In sales, it really is mind over matter. No amount of skills training will overcome a poor selling psychology.
In sales, it really is mind over matter. Too often in the selling arena we are guilty as leaders of focusing on the numbers and activities. The science tells us that top performing salespeople and sales leaders focus on 3 Critical Conversations
Integrity Solutions has found that that we can boost sales results by 20% by focusing on Achievement Drive and the inner game of selling. It’s why hiring people with the right
mental make-up is critical to developing a high- performance sales team.
But what sort of mental attitude should sales managers look for when adding to their team?
There’s also the question of the mindsets of your existing sales staff too. Can you improve their "inner-game" through training?
Answer: yes, you can. Coaching moves the needle for sure with the existing bench if folks have the capacity to change.
To understand the true nature of this challenge, we must drill deeper than surface skills. We must look at the emotional factors that control eighty-five percent of your people’s ability to sell.
Here’s what it’s taken us many years to discover: Your people’s ability to sell is largely due to an internal congruence of the following key factors:
1. View of Selling
2. View of Abilities
4. Commitment to Activities
5. Belief in Product
Let's see Sales Bullpen CSO, Mike Fisher bring this to lifeHere
There are two parts to the selling mindset: the will to sell and psychological competencies. The top salespeople rank high across both these aspects.
Skills, while important, mean nothing if a salesperson lacks the five essential components that fuels a salesperson’s drive to sell. These are:
Desire: Does the salesperson have a strong desire to be the "best" in sales!
Commitment: Are they unconditionally committed to doing everything they can within ethical boundaries to hit their targets? Do they do the difficult things that put them outside of their comfort zone?
Responsibility: Do they take full ownership for their activities, or make excuses? Do they blame the economy, the product, the service department, or bad luck? Or do they say "The buck stops here. Whatever success or failure is squarely in my control!"
Outlook: How positive are they? Do they have a fixed or growth mindset? A strong outlook goes a long long way in overcoming adversity.
Motivation: What motivates you and how are you motivated. When interviewing salespeople shouldn't we want to know what and how they are motivated? Not only do companies we work with ask that question by they assess for it.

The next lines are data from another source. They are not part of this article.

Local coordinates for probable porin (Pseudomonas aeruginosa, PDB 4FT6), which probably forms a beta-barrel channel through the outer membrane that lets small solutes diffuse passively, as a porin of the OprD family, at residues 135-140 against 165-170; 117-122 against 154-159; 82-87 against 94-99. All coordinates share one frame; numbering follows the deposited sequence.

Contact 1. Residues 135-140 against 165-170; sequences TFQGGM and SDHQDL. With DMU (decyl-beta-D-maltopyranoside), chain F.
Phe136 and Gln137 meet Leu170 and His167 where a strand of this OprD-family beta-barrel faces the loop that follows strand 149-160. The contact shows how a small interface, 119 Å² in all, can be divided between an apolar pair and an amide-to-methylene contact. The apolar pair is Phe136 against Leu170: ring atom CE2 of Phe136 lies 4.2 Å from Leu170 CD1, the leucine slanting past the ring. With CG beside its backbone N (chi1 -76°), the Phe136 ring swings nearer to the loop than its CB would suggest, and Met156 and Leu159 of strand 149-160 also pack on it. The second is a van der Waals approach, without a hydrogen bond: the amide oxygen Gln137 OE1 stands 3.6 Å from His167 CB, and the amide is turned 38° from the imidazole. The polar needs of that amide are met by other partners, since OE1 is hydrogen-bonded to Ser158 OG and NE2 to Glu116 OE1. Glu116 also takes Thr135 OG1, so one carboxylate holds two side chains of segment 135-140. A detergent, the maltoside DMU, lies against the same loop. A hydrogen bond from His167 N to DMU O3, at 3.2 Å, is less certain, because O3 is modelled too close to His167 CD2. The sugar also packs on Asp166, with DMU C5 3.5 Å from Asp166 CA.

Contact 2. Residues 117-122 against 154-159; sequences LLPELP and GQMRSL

These “willingness to sell” traits are the foundations of a successful selling mindset. Without them, salespeople are not just ineffective, but virtually untrainable.
There are several psychological barriers that can hold a salesperson back and prevent them from being effective. While they are common—especially in sales teams that struggle to hit their targets— they can be overcome.
These barriers include:
Need for Approval: The need to be liked by others. This weakness gets in the way of asking tough questions to advance a sale. According to Objective Management Group, this weakness alone can have a 33 percent impact on a salesperson’s ability to close a sale.
Self-Limiting Beliefs: Selling is about belief. Belief in oneself, the product, the company and the value proposition and price point. Without it, self-limiting beliefs can form, such as “this sales process is ineffective” and “I can’t sell on value”. Even if it’s never verbalized, it can have a massive impact on a salesperson’s psyche. “It can be a self-fulfilling prophecy. You start to buy into that self-limiting belief,” says Paul. “It then limits the activity you do and how effective you are at it.”
Uncontrolled Emotion: Salespeople who get emotionally involved tend to act erratic and get flustered easily. Their decisions are not always rational, which can cause them to deviate from your sales process.
Money Weakness: Being uncomfortable discussing money, budgets and finance is a major issue for a salesperson. Not only can it prevent them from fully understanding their customer’s needs, but they also tend to discount things and can’t sell on value.
Buy-cycle Weakness: This is the tendency to empathize with people who have a similar buying process to you. If you’re an impulse buyer, you expect others to be as well, which could result being assertive at closing time, and likely to close more and faster deals. Likewise, if you prefer to spend time considering a purchase, you might miss an opportunity to close a sale, as you may think the prospects wants to think it over and comparison shop, resulting in blown out sales cycles and can impact closing by 50 percent.
1. Conduct a Sales Assessment: A sales assessment will help identify the type of weaknesses a salesperson has.
2. Determine Whether Skill or Mindset Weakness: Explore why a salesperson didn’t do certain behaviors or activities. Do they know how to do it, or did they avoid it? If they don’t execute on the skills they know, it most likely is a congruence issue.
3. Coach Through the Barriers: Provide ongoing coaching and guidance to help your team member overcome their weaknesses. Pre-call strategizing and post-call debriefs are a good place to start.
4. Check Your Sales Managers: The mindset weaknesses of sales managers and leaders can in turn affect the rest of their sales team. Self-limiting beliefs and buy-cycle weaknesses, for example, can originate in a sales manager and spread to the rest of their team, i.e. instructing team members not to push to close a sale when in fact they should.
Sales Bullpen and our partners have helped industry-leading organizations and startups optimize their sales forces. Get in touch with our team and implement the following in your sales organization: